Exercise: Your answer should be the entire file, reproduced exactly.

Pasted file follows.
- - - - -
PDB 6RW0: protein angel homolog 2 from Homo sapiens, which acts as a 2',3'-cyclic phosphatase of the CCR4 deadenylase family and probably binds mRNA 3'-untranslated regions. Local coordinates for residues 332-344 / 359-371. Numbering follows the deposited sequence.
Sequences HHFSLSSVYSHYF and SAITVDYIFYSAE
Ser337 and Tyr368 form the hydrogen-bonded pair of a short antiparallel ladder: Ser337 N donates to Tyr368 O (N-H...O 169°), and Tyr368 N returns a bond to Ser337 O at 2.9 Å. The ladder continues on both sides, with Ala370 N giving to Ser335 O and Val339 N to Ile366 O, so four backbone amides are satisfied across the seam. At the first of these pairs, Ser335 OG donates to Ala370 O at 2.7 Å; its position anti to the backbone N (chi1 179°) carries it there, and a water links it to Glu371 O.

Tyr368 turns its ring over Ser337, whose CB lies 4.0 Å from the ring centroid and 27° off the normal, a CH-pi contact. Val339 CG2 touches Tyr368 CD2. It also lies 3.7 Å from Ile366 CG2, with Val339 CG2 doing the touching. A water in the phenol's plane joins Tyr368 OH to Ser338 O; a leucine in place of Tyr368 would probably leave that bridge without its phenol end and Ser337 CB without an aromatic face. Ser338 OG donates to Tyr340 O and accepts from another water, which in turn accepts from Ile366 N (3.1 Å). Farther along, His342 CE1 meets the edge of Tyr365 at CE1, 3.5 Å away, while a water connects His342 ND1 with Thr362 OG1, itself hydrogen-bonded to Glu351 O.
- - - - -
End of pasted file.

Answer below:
PDB 6RW0: protein angel homolog 2 from Homo sapiens, which acts as a 2',3'-cyclic phosphatase of the CCR4 deadenylase family and probably binds mRNA 3'-untranslated regions. Local coordinates for residues 332-344 / 359-371. Numbering follows the deposited sequence.
Sequences HHFSLSSVYSHYF and SAITVDYIFYSAE
Ser337 and Tyr368 form the hydrogen-bonded pair of a short antiparallel ladder: Ser337 N donates to Tyr368 O (N-H...O 169°), and Tyr368 N returns a bond to Ser337 O at 2.9 Å. The ladder continues on both sides, with Ala370 N giving to Ser335 O and Val339 N to Ile366 O, so four backbone amides are satisfied across the seam. At the first of these pairs, Ser335 OG donates to Ala370 O at 2.7 Å; its position anti to the backbone N (chi1 179°) carries it there, and a water links it to Glu371 O.

Tyr368 turns its ring over Ser337, whose CB lies 4.0 Å from the ring centroid and 27° off the normal, a CH-pi contact. Val339 CG2 touches Tyr368 CD2. It also lies 3.7 Å from Ile366 CG2, with Val339 CG2 doing the touching. A water in the phenol's plane joins Tyr368 OH to Ser338 O; a leucine in place of Tyr368 would probably leave that bridge without its phenol end and Ser337 CB without an aromatic face. Ser338 OG donates to Tyr340 O and accepts from another water, which in turn accepts from Ile366 N (3.1 Å). Farther along, His342 CE1 meets the edge of Tyr365 at CE1, 3.5 Å away, while a water connects His342 ND1 with Thr362 OG1, itself hydrogen-bonded to Glu351 O.